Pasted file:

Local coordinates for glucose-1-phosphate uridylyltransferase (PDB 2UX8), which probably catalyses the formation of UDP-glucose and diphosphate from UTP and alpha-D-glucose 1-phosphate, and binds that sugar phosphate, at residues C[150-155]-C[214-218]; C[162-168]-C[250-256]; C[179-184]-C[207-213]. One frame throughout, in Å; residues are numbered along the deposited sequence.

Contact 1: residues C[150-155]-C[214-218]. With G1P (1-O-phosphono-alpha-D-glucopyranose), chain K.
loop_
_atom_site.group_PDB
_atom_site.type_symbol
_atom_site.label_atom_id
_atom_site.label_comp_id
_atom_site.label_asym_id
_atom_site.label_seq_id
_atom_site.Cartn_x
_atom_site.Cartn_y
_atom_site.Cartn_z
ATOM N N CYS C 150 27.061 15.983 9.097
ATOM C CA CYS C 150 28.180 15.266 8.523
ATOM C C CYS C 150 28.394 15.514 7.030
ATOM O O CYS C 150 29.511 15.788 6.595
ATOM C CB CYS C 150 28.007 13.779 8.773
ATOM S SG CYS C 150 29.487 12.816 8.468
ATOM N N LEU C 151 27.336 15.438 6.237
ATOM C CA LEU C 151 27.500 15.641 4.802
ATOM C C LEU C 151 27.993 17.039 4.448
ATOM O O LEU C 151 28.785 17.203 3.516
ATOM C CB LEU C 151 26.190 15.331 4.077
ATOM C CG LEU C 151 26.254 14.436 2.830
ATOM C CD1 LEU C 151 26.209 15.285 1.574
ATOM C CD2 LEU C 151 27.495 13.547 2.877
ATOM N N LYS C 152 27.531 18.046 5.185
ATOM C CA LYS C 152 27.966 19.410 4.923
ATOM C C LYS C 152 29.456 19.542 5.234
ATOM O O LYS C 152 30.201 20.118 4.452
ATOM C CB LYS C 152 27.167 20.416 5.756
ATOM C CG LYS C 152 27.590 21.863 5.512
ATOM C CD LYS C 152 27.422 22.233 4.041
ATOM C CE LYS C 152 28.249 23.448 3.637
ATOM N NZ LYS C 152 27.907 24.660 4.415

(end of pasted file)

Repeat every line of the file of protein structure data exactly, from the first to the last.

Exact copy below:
Local coordinates for glucose-1-phosphate uridylyltransferase (PDB 2UX8), which probably catalyses the formation of UDP-glucose and diphosphate from UTP and alpha-D-glucose 1-phosphate, and binds that sugar phosphate, at residues C[150-155]-C[214-218]; C[162-168]-C[250-256]; C[179-184]-C[207-213]. One frame throughout, in Å; residues are numbered along the deposited sequence.

Contact 1: residues C[150-155]-C[214-218]. With G1P (1-O-phosphono-alpha-D-glucopyranose), chain K.
loop_
_atom_site.group_PDB
_atom_site.type_symbol
_atom_site.label_atom_id
_atom_site.label_comp_id
_atom_site.label_asym_id
_atom_site.label_seq_id
_atom_site.Cartn_x
_atom_site.Cartn_y
_atom_site.Cartn_z
ATOM N N CYS C 150 27.061 15.983 9.097
ATOM C CA CYS C 150 28.180 15.266 8.523
ATOM C C CYS C 150 28.394 15.514 7.030
ATOM O O CYS C 150 29.511 15.788 6.595
ATOM C CB CYS C 150 28.007 13.779 8.773
ATOM S SG CYS C 150 29.487 12.816 8.468
ATOM N N LEU C 151 27.336 15.438 6.237
ATOM C CA LEU C 151 27.500 15.641 4.802
ATOM C C LEU C 151 27.993 17.039 4.448
ATOM O O LEU C 151 28.785 17.203 3.516
ATOM C CB LEU C 151 26.190 15.331 4.077
ATOM C CG LEU C 151 26.254 14.436 2.830
ATOM C CD1 LEU C 151 26.209 15.285 1.574
ATOM C CD2 LEU C 151 27.495 13.547 2.877
ATOM N N LYS C 152 27.531 18.046 5.185
ATOM C CA LYS C 152 27.966 19.410 4.923
ATOM C C LYS C 152 29.456 19.542 5.234
ATOM O O LYS C 152 30.201 20.118 4.452
ATOM C CB LYS C 152 27.167 20.416 5.756
ATOM C CG LYS C 152 27.590 21.863 5.512
ATOM C CD LYS C 152 27.422 22.233 4.041
ATOM C CE LYS C 152 28.249 23.448 3.637
ATOM N NZ LYS C 152 27.907 24.660 4.415